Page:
Spending cuts would make people less likely to volunteer to help to deliver public services, an opinion poll for the Local Government Association has found in a blow against the Government’s ‘Big Society’ idea.
Polling firm ComRes interviewed 1,002 people of whom 42% said cuts would make them less likely to volunteer to help to deliver local services, while only 38% would be more likely to do so. The remainder were neutral.
It found that the public overwhelmingly thought decisions on local spending cuts should be made by councillors, not central government.This position was taken by 63% of respondents, against 17% who opted for MPs and 7% for civil servants.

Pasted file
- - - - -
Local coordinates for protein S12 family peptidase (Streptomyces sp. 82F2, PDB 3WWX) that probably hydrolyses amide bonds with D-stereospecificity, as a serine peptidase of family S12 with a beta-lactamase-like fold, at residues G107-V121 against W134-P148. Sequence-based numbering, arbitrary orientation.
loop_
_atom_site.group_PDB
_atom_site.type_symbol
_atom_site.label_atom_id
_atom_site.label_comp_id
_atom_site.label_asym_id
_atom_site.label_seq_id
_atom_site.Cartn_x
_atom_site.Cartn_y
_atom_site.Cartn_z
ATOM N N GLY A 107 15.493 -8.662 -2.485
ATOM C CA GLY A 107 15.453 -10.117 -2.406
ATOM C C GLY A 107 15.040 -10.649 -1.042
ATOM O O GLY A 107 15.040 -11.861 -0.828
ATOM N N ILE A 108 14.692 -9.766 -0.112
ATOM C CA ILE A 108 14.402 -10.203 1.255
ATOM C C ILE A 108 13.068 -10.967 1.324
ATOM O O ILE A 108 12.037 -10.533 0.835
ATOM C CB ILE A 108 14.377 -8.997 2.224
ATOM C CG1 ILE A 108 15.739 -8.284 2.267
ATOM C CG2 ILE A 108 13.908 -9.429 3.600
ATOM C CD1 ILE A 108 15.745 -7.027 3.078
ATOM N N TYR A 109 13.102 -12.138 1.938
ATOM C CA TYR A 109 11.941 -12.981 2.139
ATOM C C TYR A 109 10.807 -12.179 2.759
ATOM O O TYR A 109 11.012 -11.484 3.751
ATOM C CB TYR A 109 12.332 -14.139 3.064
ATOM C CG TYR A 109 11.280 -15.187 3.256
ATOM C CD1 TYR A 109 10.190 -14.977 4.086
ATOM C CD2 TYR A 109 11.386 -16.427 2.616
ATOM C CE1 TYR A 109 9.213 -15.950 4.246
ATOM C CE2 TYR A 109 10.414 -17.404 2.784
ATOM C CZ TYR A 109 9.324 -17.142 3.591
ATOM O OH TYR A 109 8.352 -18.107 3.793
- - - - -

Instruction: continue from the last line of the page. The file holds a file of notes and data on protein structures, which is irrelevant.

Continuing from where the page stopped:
The most popular choices of services that should enjoy special protection of their budgets were care of elderly people at 84%, crime and anti-social behaviour, 77%, and child protection and family support, 76%.
Just over half of respondents said they did not trust civil servants to make all possible efficiency savings before imposing cuts on local services, and 59% of respondents felt both quangos and civil service numbers should be reduced before local cuts were imposed.
LGA chair Baroness Eaton, (Con) said: “This opinion poll is a vote of confidence in town halls. People trust their local councillors to make tough decisions about spending in their area more than they trust national politicians.
“We need to take decisions out of the hands of unelected quangos and Whitehall civil servants and give them to local people.”